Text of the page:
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I would like to explain to a non-native girlfriend that it's correct to say "Where am I?" on its own as a question, but if you want to say "Can you guess where I am?" or "Do you know where I am?" or "I don't know where I am" then the word order is flipped around.

Although I am native I don't have any idea why this grammar is what it is, so I'd really appreciate any help explaining it.

  • To confuse the matter, you can say "here I am" to mean "I am here". – Mr Lister Apr 19 '17 at 20:40
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The subject and auxiliary verb are normally switched order in a question. This process is called a subject-auxiliary inversion. That's why the auxliary verb precedes the subject in your first example.

Where am I?(NOT where I am? )

However, when the question is embedded in a sentence(or inside another clause) this process does not occur.

Can you guess [Where I am]? (NOT Can you guess where am I?)

  • 1
    I agree. Usually, subordinate interrogative clauses can be glossed with the formula "the answer to the question". So the meaning is "Can you guess the answer to the question 'Where am I?"' – BillJ Apr 19 '17 at 8:49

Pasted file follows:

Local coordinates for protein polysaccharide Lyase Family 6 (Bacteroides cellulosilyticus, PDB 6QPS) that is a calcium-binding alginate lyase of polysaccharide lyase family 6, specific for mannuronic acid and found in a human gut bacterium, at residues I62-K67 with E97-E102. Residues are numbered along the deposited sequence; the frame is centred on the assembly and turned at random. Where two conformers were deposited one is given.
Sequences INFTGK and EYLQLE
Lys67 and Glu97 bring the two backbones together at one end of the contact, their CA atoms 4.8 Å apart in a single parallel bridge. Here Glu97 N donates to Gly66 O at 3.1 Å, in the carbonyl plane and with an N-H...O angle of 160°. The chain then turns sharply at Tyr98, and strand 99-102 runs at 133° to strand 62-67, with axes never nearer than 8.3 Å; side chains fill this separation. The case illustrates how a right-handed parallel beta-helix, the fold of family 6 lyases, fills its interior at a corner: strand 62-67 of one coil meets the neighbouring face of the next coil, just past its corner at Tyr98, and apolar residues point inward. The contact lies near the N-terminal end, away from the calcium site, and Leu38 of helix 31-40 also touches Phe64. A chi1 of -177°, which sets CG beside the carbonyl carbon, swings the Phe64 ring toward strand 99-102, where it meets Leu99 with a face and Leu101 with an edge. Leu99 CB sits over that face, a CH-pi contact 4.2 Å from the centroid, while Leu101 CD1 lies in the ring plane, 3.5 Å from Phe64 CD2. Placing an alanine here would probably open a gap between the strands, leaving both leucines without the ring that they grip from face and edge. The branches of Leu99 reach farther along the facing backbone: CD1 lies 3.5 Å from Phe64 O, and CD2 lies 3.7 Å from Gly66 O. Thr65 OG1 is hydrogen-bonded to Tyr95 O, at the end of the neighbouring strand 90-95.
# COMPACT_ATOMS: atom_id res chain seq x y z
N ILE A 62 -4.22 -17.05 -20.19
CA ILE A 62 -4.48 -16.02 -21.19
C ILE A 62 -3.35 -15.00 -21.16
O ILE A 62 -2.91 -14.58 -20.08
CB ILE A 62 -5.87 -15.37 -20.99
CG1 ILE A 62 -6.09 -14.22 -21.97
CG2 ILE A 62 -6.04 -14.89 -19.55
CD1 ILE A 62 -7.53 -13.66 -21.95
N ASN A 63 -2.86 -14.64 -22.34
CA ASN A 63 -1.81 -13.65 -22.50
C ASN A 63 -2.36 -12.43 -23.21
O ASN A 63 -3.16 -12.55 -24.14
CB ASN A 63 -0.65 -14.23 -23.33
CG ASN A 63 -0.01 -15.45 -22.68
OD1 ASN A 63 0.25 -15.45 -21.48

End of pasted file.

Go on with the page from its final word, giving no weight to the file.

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    Yes, clealy put :) +1 [I don't think you need the 'main clause' bit though.It's still true in subordinate clauses too.] – Araucaria Apr 19 '17 at 12:40
  • @AraucariaMan Ohh yes! :D If I write "or more specifically embedded in another another" in parentheses, it would be better right? – user178049 Apr 19 '17 at 12:49
  • Yes, "or inside another clause 2 would work too :) – Araucaria Apr 19 '17 at 13:01
  • The OP said he knew nothing about grammar. The virtue of this answer is its simplicity. Some of the others are over the top. – Lambie Apr 19 '17 at 19:44
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The cause lies in the different syntax of both examples:

Where am I?

This is a simple main clause which comes in the form of a question. Therefore its word order differs from that of normal positive sentences: the predicate is moved in front of the subject to mark the sentence as a question.

Positive statement: You_[Subject] are_[Predicate] here_[Prepositional Object].
Question: Where_[Question word] am_[Predicate] I_[Subject]?

Now let's come to your second example, which is yet another question. Again, let's compare it to a positive statement like above:

Positive statement: I know **where I am.
Question: Do you know where I am?

This time, we have a main clause and an (interrogative) clause, which is highlighted in bold print. As you can see, the subject-predicate-inversion to mark the question only happens in the main clause while the subordinate clause remains unchanged:

Positive statement: I_[Subject] know_[Predicate] where I am_[Object].
Question: Do_[Predicate1] you_[Subject] know_[Predicate2] where I am?_[Object]

So there you have it: Example 1 is just a main clause, which is why the word order is changed when forming a question. Example 2 is a combination of main clause and subordinate clause, so the word order only changes in the main clause to mark the sentence as a question.